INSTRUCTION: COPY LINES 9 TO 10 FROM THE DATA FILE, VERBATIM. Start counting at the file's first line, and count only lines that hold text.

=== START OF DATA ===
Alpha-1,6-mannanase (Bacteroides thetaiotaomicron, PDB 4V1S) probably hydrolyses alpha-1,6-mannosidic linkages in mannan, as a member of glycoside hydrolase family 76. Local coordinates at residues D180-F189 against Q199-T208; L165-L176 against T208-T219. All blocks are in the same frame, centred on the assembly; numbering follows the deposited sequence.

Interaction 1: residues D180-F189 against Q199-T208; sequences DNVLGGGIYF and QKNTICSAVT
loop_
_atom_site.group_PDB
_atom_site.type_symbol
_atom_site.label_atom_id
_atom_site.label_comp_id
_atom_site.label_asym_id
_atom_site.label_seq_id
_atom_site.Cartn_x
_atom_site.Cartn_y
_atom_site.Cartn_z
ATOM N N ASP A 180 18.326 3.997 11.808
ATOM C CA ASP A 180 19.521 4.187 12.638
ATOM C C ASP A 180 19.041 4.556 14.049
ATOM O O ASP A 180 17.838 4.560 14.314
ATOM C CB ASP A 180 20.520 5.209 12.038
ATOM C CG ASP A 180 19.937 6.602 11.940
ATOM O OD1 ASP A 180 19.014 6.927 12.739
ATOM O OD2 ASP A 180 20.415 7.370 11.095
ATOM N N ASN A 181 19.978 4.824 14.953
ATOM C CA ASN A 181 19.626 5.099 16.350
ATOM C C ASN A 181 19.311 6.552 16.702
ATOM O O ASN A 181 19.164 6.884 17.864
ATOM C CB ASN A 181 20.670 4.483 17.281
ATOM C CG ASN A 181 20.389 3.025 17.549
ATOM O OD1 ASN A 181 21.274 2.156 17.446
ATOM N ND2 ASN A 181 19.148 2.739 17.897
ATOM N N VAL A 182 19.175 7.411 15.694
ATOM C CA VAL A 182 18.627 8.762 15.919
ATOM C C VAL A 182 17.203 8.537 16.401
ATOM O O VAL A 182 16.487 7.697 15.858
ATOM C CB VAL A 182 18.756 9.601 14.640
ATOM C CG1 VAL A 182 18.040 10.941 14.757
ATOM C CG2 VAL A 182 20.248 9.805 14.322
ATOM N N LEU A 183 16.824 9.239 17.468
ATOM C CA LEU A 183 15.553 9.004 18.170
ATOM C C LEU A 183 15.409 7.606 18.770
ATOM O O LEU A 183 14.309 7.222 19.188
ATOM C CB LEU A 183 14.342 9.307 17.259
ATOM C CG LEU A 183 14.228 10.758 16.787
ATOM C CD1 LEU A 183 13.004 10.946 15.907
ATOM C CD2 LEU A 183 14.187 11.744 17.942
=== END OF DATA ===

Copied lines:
_atom_site.label_seq_id
_atom_site.Cartn_x